Believe it or not, there are things to be grateful for regarding long-distance relationships. One of the largest highlights is that, because of the distance, you have to talk. Many times dating/courting revolves around activities, like dinner, movies, family gatherings, and church events. But long distance doesn’t give you that luxury; you have nothing to do but talk. As a result, you will not only learn a lot about the person and how she thinks, but also about how to communicate effectively with her. So, rather than dwelling on the negative, take a minute to think of something you are grateful for.
Do things together when apart.
You don’t have to be sitting side by side to love experiencing something together. My best friend and her bf observed an entire golf tournament together one weekend. They made it joy by “betting” on who would win. The loser had to bake the winner brownies and express mail them. With Skype, the possibilities are endless. You can see a movie, listen to music, and even eat dinner together—just be sure to keep your computer at a safe distance from your meal!
When you eventually do have the chance to be together, be careful. Both of you will have a lot of pent-up emotions. Make sure that you don’t let hormones get the best of you. Plead beforehand and, as a safeguard, meet in well-populated areas. Stay accountable by remaining in settings that include family and friends. It may take more work and planning, but recall the old telling, “It’s better to be safe than sorry.”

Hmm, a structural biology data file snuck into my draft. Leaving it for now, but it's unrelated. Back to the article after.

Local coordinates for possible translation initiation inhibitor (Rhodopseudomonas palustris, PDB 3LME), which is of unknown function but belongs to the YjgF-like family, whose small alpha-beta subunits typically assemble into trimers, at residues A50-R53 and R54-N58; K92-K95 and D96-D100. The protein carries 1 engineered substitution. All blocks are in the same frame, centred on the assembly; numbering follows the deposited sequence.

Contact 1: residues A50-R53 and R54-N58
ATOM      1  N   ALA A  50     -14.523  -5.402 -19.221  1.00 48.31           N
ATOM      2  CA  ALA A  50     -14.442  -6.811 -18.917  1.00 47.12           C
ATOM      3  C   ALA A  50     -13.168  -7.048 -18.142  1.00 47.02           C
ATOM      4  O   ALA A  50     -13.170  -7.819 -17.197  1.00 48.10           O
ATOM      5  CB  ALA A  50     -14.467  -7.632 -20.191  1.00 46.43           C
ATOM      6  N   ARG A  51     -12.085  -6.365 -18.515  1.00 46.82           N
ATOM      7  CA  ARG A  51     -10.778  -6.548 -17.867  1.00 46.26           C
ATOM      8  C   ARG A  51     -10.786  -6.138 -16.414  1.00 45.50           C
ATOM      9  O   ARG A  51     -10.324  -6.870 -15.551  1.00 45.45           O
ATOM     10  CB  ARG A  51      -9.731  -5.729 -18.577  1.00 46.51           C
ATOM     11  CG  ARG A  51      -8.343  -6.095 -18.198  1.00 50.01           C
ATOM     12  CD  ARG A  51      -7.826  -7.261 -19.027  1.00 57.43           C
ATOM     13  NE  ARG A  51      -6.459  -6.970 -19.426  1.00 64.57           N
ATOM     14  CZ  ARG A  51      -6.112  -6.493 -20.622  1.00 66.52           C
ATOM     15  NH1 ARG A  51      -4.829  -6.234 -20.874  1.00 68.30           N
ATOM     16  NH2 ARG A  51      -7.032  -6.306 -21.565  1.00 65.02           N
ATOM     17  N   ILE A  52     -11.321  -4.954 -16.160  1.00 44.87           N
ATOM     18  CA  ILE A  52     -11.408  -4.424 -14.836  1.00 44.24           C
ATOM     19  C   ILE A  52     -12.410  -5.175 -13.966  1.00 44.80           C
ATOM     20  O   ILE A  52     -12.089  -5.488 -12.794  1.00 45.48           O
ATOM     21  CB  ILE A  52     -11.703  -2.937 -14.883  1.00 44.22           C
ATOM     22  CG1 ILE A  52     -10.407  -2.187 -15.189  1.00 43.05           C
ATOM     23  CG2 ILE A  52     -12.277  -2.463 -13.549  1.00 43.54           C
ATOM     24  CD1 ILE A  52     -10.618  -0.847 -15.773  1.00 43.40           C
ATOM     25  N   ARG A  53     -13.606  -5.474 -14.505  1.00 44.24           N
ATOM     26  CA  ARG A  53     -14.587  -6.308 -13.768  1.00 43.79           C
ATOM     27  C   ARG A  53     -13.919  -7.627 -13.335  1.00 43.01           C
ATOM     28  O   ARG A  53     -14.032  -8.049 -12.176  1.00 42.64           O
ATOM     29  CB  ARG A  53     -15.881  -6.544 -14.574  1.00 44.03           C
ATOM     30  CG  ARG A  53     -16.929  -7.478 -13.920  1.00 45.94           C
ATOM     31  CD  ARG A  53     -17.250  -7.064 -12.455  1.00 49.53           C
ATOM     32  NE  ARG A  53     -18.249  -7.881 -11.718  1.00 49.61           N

Send thoughtful packages.
E-cards, e-mails, and texts are wonderful, but there is just something special about holding a tangible bounty from the one you love. It doesn’t have to be expensive; it just has to be a thoughtful object from you. For example, for his graduation, I made my bf a giant candy gram; he arranged to have flowers delivered on my bday. T-shirts, homemade cards, tucked animals, baked goods… Send them something, and you’ll be sure to make his day—and week!
Learn about your beau/girlfriend’s interests.
- Makes you feel connected to her
- Provides another topic of discussion
- Gives you a fresh activity to do together
- Builds a deeper sense of appreciation for her hobby/work
Build the spiritual side of your relationship.
As a Christian, God should be the center of your relationship. Whether you’ve been together two weeks or two years, it’s never too early to embark building each other up in the Lord. You may not be able to attend church or Bible studies together, but you can do a Bible examine on your own using either the phone or e-mail. You can also listen to sermons online and discuss them. One of the things I treasure is the prayer routine my bf and I established. It began when we were separate coasts and proceeds today. Every night we end our phone conversations with prayer, and I couldn’t be more grateful for that bliss. “Devote yourselves to prayer, being watchful and thankful” (Colossians Four:Two).